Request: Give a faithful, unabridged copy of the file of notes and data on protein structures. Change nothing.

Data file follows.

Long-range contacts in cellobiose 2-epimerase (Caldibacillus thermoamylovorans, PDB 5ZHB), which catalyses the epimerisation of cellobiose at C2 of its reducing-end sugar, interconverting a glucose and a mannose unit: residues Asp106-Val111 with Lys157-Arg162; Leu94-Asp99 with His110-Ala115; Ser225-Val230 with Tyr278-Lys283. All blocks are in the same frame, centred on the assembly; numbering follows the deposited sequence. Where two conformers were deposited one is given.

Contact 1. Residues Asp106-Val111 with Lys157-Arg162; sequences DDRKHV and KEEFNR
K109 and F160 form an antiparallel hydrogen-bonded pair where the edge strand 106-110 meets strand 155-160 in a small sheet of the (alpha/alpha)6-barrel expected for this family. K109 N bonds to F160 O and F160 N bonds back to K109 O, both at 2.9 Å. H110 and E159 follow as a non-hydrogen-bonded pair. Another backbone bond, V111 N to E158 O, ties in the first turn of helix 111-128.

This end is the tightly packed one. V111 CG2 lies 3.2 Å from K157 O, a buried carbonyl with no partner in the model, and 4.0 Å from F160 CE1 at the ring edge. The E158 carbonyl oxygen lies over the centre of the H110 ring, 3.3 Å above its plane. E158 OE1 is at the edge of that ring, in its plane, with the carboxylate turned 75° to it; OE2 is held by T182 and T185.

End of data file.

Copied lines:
Long-range contacts in cellobiose 2-epimerase (Caldibacillus thermoamylovorans, PDB 5ZHB), which catalyses the epimerisation of cellobiose at C2 of its reducing-end sugar, interconverting a glucose and a mannose unit: residues Asp106-Val111 with Lys157-Arg162; Leu94-Asp99 with His110-Ala115; Ser225-Val230 with Tyr278-Lys283. All blocks are in the same frame, centred on the assembly; numbering follows the deposited sequence. Where two conformers were deposited one is given.

Contact 1. Residues Asp106-Val111 with Lys157-Arg162; sequences DDRKHV and KEEFNR
K109 and F160 form an antiparallel hydrogen-bonded pair where the edge strand 106-110 meets strand 155-160 in a small sheet of the (alpha/alpha)6-barrel expected for this family. K109 N bonds to F160 O and F160 N bonds back to K109 O, both at 2.9 Å. H110 and E159 follow as a non-hydrogen-bonded pair. Another backbone bond, V111 N to E158 O, ties in the first turn of helix 111-128.

This end is the tightly packed one. V111 CG2 lies 3.2 Å from K157 O, a buried carbonyl with no partner in the model, and 4.0 Å from F160 CE1 at the ring edge. The E158 carbonyl oxygen lies over the centre of the H110 ring, 3.3 Å above its plane. E158 OE1 is at the edge of that ring, in its plane, with the carboxylate turned 75° to it; OE2 is held by T182 and T185.